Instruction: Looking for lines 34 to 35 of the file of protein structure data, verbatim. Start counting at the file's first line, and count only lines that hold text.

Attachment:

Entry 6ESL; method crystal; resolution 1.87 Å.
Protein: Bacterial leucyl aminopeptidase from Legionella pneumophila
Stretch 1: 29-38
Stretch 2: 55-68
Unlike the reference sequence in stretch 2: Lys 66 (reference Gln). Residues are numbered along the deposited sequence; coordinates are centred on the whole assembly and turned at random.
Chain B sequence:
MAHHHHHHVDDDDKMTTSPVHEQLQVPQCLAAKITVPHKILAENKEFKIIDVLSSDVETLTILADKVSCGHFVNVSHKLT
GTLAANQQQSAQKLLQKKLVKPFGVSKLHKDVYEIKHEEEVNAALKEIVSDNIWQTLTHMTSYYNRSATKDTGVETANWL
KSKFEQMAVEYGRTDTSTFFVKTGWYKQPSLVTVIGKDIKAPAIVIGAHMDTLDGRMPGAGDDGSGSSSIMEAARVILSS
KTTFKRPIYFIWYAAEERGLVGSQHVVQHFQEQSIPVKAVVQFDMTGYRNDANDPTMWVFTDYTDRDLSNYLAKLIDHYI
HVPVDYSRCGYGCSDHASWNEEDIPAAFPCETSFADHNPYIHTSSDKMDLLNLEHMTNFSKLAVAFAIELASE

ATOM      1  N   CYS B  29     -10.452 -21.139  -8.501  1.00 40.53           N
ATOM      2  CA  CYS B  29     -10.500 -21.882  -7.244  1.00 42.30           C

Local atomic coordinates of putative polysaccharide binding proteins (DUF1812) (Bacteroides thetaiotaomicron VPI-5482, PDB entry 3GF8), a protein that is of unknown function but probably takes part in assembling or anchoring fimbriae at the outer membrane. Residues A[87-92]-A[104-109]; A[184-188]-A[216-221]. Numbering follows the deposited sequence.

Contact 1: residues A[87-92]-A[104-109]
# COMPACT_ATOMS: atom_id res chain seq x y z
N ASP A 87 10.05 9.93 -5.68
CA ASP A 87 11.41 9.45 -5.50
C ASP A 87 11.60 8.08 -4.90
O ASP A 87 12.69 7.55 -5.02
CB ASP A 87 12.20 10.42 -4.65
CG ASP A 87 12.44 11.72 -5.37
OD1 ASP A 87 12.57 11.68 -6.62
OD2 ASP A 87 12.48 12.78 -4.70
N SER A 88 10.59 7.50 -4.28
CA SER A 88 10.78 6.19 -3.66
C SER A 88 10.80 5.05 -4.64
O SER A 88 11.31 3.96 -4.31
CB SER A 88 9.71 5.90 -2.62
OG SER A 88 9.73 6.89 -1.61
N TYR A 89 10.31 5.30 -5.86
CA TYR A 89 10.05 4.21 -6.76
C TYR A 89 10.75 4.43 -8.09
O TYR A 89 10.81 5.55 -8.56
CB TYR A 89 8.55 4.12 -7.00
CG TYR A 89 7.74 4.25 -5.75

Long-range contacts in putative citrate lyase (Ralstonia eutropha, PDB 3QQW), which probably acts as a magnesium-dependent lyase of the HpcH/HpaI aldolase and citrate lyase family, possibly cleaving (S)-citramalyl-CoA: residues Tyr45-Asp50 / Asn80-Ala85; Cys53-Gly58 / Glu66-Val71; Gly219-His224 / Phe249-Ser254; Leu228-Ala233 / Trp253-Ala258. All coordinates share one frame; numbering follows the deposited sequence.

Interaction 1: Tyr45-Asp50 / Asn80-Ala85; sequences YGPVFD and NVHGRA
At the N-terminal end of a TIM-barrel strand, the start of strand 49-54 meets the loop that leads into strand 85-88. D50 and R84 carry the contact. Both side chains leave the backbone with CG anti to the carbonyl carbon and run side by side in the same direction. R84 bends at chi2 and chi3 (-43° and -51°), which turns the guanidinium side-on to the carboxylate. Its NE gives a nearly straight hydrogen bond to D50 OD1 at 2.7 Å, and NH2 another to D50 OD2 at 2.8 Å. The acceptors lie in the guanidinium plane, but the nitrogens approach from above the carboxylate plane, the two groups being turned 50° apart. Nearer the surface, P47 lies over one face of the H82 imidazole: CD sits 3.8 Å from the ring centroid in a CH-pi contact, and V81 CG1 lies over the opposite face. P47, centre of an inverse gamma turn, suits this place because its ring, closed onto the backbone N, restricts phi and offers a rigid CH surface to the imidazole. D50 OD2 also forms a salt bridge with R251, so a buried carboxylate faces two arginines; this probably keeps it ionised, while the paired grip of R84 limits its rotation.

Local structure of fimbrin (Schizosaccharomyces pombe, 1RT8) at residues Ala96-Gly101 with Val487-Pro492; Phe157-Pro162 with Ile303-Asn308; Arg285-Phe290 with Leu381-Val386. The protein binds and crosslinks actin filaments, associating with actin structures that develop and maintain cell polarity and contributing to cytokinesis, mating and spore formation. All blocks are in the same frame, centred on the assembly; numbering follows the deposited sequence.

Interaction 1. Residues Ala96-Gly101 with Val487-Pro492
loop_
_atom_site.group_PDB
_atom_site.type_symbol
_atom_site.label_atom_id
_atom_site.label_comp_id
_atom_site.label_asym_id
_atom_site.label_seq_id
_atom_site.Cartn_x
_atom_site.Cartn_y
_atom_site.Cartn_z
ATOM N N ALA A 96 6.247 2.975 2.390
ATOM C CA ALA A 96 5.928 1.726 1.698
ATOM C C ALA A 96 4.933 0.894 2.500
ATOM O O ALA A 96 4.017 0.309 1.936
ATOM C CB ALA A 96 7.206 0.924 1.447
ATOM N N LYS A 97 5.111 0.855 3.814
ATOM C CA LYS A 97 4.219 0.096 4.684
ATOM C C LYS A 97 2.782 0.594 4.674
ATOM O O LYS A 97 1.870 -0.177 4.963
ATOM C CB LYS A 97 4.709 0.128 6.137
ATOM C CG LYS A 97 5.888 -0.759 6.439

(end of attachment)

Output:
O TYR A 89 10.81 5.55 -8.56
CB TYR A 89 8.55 4.12 -7.00